Reduced sleep as an obesity risk factor

Obes Rev. 2009 Nov;10 Suppl 2:61-8. doi: 10.1111/j.1467-789X.2009.00664.x.

Abstract

Poor sleep has increasingly gained attention as a potential contributor to the recent obesity epidemic. The increased prevalence of obesity in Western nations over the past half-century has been paralleled by a severe reduction in sleep duration. Physiological studies suggest reduced sleep may impact hormonal regulation of appetite. Prospective studies suggest reduced habitual sleep duration as assessed by self-report is an independent risk factor for an increased rate of weight gain and incident obesity. Cross-sectional studies have demonstrated that the association between reduced sleep and obesity persists when sleep habits are measured objectively, that the association is as a result of elevations in fat and not muscle mass and that this association is not related to sleep apnoea. Thus, reduced sleep appears to represent a novel, independent risk factor for increased weight gain. Further research is needed to determine whether interventions aimed at increasing sleep may be useful in combating obesity.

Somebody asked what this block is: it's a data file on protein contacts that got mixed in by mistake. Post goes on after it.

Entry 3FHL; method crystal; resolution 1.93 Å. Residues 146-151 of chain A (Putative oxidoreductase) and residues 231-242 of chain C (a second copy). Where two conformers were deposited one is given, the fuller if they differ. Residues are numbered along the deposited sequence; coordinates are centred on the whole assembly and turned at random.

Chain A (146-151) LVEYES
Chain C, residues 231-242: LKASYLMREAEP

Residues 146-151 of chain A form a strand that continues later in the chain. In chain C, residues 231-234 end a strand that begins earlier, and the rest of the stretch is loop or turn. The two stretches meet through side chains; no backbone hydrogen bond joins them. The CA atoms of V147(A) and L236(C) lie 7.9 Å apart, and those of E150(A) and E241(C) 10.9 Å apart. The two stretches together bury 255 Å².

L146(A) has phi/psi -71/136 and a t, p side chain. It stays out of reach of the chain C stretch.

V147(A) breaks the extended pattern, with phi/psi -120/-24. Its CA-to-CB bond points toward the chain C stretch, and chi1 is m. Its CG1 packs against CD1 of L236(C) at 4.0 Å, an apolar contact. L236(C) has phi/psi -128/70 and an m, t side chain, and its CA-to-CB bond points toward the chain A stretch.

Publication types

  • Research Support, N.I.H., Extramural
  • Research Support, Non-U.S. Gov't
  • Review

MeSH terms

  • Appetite Regulation / physiology*
  • Humans
  • Obesity / epidemiology
  • Obesity / etiology*
  • Obesity / prevention & control
  • Risk Factors
  • Sleep / physiology*
  • Sleep Apnea Syndromes / physiopathology
  • Sleep Deprivation / epidemiology
  • Sleep Deprivation / physiopathology*
  • Weight Gain / physiology